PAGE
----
Here it is in close-up, with the inscription: “Dedicated to the 57,413 Minnesotans who so gallantly served in ‘the war to end all wars.'” (Update: reader David Thompson did a little research, with the help of Doug Bekke at the Minnesota Military History Museum, and points out that 118,497 Minnesotans actually served in the military during the First World War — of whom 1432 were recorded as being killed in action; another 2,326 died of disease, primarily the influenza epidemic that ravaged both sides. I don’t have the 1958 book that Doug and David are relying on for their figures, but my guess is that it offers the total number mobilized while the plaque refers to those who actually served on the Western Front. My recollection is that only about half of those mobilized reached France before the fighting ended, which fits these numbers for Minnesota.) Aside from the adverb describing those Minnesotans’ service, there’s little here that could remotely resemble patriotism. The use of quotation marks offers an understandably ironic tinge to the closing phrase.
And that’s all. It’s no bigger than the Spanish-American War plaque nearby, or the one for the Bataan Death March. It’s overshadowed by the larger, more elaborate WWII memorial above and around it. And not too far away is an impressive Vietnam War memorial that evokes Maya Lin’s more famous work in Washington, DC.
There’s something similar to the Court of Honor at the Minnesota State Fairgrounds, just north of St. Paul in Falcon Heights. Each year nearly 1.8 million people visit the Minnesota State Fair; if they’re like me, they walked right past the Horticulture Building dozens of times without noticing the Veterans Garden, dedicated in 2005. It includes several war memorial plaques, the one for 1917-18 having been added in 2009 (the most recent of the set). Its tribute is even more muted than that outside the Capitol:
Why are WWI memorials in and near the capital city of Minnesota so small and so subdued? (And why did they arrive so many years after the Armistice?) (One more belated update: my father pointed out that Ramsey County has a memorial overlooking the Mississippi River, in the Shadow Falls Park Preserve at the western end of St. Paul’s famed Summit Avenue. Read about it here.)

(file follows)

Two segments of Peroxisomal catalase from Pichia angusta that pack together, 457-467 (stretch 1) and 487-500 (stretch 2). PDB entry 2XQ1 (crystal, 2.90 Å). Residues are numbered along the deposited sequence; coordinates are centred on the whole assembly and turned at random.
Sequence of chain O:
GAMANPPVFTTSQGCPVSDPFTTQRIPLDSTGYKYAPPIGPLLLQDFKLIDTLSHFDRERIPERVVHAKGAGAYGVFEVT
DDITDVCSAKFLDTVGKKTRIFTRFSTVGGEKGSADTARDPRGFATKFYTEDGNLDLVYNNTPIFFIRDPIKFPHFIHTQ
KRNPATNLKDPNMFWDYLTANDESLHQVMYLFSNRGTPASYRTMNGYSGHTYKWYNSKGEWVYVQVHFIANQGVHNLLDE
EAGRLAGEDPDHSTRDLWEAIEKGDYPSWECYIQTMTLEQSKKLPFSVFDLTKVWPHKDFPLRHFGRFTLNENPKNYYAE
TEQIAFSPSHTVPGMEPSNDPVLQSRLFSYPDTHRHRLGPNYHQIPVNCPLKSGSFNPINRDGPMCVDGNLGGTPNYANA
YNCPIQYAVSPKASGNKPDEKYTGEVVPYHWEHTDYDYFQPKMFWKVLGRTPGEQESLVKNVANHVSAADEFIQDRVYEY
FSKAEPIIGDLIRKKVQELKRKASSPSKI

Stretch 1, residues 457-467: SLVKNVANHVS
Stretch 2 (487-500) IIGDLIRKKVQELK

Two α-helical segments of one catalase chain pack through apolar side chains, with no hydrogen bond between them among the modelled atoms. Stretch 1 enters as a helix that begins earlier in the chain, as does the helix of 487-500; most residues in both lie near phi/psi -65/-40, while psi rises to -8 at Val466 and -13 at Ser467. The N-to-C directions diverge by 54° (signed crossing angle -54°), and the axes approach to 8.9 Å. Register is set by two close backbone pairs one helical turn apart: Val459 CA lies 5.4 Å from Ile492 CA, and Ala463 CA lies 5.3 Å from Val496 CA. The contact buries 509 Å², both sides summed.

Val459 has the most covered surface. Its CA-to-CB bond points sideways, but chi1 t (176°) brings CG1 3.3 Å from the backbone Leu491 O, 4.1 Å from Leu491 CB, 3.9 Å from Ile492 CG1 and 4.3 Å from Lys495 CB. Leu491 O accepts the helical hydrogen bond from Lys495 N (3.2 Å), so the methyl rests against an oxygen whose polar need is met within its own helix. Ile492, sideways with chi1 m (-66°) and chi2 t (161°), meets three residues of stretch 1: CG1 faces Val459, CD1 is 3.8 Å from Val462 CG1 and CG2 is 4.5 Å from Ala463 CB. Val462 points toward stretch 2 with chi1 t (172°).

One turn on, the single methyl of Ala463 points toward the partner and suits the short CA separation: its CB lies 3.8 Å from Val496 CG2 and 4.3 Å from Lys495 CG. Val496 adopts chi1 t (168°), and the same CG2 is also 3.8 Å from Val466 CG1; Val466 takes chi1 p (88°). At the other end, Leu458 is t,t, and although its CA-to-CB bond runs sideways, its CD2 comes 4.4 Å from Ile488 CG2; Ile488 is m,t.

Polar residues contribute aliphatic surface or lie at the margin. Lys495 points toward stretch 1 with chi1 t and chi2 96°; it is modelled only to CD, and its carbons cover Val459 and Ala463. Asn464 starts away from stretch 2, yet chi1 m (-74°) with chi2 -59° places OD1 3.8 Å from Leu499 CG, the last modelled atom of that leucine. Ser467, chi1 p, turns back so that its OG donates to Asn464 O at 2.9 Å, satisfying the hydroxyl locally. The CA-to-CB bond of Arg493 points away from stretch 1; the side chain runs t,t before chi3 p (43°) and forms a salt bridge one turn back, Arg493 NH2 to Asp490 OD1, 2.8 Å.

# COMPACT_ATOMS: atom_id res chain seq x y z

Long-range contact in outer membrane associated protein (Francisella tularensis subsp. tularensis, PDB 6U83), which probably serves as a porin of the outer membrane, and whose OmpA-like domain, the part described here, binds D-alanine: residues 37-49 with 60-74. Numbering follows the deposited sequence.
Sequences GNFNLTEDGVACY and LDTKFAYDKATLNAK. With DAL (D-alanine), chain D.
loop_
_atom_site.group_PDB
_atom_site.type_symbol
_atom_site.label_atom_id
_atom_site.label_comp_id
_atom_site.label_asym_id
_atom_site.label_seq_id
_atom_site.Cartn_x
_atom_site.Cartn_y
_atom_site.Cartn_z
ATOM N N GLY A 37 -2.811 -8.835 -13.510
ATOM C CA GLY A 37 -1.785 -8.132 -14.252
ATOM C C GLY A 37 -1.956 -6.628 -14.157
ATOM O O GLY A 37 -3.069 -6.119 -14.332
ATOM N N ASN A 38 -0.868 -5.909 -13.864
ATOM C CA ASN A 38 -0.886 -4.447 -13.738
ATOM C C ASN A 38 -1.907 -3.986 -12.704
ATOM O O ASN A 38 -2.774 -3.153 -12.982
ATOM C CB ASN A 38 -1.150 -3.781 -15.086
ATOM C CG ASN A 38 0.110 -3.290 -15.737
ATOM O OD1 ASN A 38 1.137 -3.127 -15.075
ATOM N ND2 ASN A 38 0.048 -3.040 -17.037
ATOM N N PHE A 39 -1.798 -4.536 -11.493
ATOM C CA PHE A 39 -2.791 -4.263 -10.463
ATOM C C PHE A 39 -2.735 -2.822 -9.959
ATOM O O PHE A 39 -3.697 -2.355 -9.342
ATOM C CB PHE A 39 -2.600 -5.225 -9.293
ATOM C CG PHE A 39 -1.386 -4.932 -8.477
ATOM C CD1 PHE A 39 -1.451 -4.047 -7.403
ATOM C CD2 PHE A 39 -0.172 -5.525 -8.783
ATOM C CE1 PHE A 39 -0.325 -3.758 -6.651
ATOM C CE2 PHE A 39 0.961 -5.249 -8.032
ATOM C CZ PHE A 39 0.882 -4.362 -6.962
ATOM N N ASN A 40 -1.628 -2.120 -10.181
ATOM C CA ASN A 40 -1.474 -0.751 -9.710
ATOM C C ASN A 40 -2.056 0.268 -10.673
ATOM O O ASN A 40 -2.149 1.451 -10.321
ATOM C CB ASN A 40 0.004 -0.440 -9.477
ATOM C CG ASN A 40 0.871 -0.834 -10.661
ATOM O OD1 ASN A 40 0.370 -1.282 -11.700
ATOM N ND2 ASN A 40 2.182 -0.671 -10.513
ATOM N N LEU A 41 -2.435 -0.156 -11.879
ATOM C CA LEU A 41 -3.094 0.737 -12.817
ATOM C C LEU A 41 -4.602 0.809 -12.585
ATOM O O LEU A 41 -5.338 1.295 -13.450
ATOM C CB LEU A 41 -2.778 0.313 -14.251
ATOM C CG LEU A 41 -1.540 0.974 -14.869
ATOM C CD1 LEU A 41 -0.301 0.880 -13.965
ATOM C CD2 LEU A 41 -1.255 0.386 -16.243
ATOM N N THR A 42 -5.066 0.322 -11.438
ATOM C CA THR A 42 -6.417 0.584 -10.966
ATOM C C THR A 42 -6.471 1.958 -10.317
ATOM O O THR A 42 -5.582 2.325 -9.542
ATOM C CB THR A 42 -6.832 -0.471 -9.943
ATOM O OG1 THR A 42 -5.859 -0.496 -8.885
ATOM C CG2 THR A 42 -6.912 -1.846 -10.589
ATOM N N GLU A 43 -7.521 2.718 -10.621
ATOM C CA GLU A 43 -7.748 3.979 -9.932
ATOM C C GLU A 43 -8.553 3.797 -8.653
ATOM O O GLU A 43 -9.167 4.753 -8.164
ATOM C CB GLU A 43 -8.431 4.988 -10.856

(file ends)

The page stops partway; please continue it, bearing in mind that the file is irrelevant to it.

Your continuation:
To be sure, the “Great War” only featured a few months of active American combat, but nearly a thousand more Minnesotans died in 1917-18 (approximately 3500) than in the entire Civil War (almost 2600 — and every Minnesota schoolchild learns about the sacrifice of the 1st Minnesota at Gettysburg). WWII claimed the lives of 6300 Minnesotans, but that over several years of combat.
I can only guess, but given St. Paul’s large German- and Irish-American populations, I wonder how much enthusiasm there was in the years after 1918 for celebrating a war fought against Germany and alongside England.
It’s certainly important to note that American participation in the “World War” did not have overwhelming support in Minnesota, even in April 1917. Four of Minnesota’s ten members in the U.S. House of Representatives voted against the declaration of war on Germany — three representing districts with heavy German-American populations, plus Minneapolis representative Ernest Lundeen, a veteran of the Spanish-American War and a convinced neutralist.
With that in the background, the Minnesota Commission of Public Safety (MCPS) sent agents to spy on German enclaves like New Ulm, as well as reputedly “disloyal” members of the University of Minnesota faculty and the farmer-activists of the Non Partisan League. Longtime U of M historian Hy Berman described the work of the state’s Public Safety commission as
A reign of terror that wiped out civil liberties, wiped out freedom of expression, wiped out freedom of association — that created a kind of climate where, in fact, it ruled by force.